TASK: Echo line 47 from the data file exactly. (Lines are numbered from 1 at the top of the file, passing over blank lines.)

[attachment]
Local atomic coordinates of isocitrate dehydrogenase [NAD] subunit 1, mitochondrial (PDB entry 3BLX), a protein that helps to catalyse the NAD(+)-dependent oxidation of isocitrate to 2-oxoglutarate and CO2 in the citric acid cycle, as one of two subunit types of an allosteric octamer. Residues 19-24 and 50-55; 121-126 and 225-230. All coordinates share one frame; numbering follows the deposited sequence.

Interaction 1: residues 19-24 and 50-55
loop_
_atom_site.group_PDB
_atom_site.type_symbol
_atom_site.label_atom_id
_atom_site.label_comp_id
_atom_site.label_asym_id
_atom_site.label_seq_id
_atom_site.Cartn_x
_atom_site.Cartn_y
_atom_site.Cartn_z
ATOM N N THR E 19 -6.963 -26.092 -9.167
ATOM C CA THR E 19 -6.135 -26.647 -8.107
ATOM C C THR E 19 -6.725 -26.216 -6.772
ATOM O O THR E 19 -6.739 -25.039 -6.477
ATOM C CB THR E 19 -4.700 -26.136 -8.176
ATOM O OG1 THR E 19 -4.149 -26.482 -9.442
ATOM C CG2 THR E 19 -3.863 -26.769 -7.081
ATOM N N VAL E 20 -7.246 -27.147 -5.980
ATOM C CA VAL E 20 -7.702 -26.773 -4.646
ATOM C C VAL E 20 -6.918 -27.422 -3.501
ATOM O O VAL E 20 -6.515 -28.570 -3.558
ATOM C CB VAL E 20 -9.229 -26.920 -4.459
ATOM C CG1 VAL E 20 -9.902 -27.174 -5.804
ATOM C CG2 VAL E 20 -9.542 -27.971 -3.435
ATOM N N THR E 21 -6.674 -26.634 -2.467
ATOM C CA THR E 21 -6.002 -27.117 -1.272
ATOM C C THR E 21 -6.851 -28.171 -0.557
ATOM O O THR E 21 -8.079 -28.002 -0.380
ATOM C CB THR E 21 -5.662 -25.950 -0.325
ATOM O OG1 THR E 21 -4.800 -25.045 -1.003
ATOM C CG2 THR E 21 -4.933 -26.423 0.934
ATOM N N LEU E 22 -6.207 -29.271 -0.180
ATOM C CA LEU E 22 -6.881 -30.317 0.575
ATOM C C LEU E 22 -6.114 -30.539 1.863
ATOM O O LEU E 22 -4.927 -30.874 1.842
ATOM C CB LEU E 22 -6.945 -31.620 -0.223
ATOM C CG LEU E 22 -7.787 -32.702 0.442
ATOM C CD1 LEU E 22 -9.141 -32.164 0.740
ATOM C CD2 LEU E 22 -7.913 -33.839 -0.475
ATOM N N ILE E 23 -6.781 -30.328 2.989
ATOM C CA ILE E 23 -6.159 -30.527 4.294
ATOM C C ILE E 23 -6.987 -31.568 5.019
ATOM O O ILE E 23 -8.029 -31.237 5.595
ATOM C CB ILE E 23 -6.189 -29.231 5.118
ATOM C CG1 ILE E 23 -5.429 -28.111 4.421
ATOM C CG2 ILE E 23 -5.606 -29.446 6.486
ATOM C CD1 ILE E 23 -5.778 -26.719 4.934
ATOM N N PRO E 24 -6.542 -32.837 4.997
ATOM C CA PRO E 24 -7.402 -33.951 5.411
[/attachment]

ATOM C CG1 ILE E 23 -5.429 -28.111 4.421